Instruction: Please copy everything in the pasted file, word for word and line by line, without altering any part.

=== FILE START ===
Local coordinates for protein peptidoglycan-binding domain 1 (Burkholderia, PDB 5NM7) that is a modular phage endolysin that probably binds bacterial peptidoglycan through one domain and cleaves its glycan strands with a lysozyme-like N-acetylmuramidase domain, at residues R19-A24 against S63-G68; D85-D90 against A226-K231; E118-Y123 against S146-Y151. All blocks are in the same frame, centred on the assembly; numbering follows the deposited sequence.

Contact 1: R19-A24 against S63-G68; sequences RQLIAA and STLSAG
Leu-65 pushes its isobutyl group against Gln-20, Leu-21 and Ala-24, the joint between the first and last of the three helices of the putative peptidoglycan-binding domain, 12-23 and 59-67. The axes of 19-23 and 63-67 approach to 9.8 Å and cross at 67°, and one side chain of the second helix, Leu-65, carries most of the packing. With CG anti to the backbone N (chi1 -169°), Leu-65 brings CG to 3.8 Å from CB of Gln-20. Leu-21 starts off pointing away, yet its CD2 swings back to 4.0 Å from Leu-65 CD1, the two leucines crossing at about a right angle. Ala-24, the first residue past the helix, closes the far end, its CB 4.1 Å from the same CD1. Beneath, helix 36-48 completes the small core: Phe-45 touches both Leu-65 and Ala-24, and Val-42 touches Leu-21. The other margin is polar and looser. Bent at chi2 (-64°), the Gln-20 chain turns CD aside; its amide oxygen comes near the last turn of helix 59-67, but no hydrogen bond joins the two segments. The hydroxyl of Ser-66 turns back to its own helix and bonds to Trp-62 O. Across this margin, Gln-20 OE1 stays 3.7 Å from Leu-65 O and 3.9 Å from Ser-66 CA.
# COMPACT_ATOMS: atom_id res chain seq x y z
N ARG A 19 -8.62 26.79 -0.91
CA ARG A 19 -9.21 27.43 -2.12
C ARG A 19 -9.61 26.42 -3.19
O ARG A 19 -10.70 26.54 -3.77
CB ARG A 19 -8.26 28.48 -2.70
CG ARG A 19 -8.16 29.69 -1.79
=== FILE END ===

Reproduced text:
Local coordinates for protein peptidoglycan-binding domain 1 (Burkholderia, PDB 5NM7) that is a modular phage endolysin that probably binds bacterial peptidoglycan through one domain and cleaves its glycan strands with a lysozyme-like N-acetylmuramidase domain, at residues R19-A24 against S63-G68; D85-D90 against A226-K231; E118-Y123 against S146-Y151. All blocks are in the same frame, centred on the assembly; numbering follows the deposited sequence.

Contact 1: R19-A24 against S63-G68; sequences RQLIAA and STLSAG
Leu-65 pushes its isobutyl group against Gln-20, Leu-21 and Ala-24, the joint between the first and last of the three helices of the putative peptidoglycan-binding domain, 12-23 and 59-67. The axes of 19-23 and 63-67 approach to 9.8 Å and cross at 67°, and one side chain of the second helix, Leu-65, carries most of the packing. With CG anti to the backbone N (chi1 -169°), Leu-65 brings CG to 3.8 Å from CB of Gln-20. Leu-21 starts off pointing away, yet its CD2 swings back to 4.0 Å from Leu-65 CD1, the two leucines crossing at about a right angle. Ala-24, the first residue past the helix, closes the far end, its CB 4.1 Å from the same CD1. Beneath, helix 36-48 completes the small core: Phe-45 touches both Leu-65 and Ala-24, and Val-42 touches Leu-21. The other margin is polar and looser. Bent at chi2 (-64°), the Gln-20 chain turns CD aside; its amide oxygen comes near the last turn of helix 59-67, but no hydrogen bond joins the two segments. The hydroxyl of Ser-66 turns back to its own helix and bonds to Trp-62 O. Across this margin, Gln-20 OE1 stays 3.7 Å from Leu-65 O and 3.9 Å from Ser-66 CA.
# COMPACT_ATOMS: atom_id res chain seq x y z
N ARG A 19 -8.62 26.79 -0.91
CA ARG A 19 -9.21 27.43 -2.12
C ARG A 19 -9.61 26.42 -3.19
O ARG A 19 -10.70 26.54 -3.77
CB ARG A 19 -8.26 28.48 -2.70
CG ARG A 19 -8.16 29.69 -1.79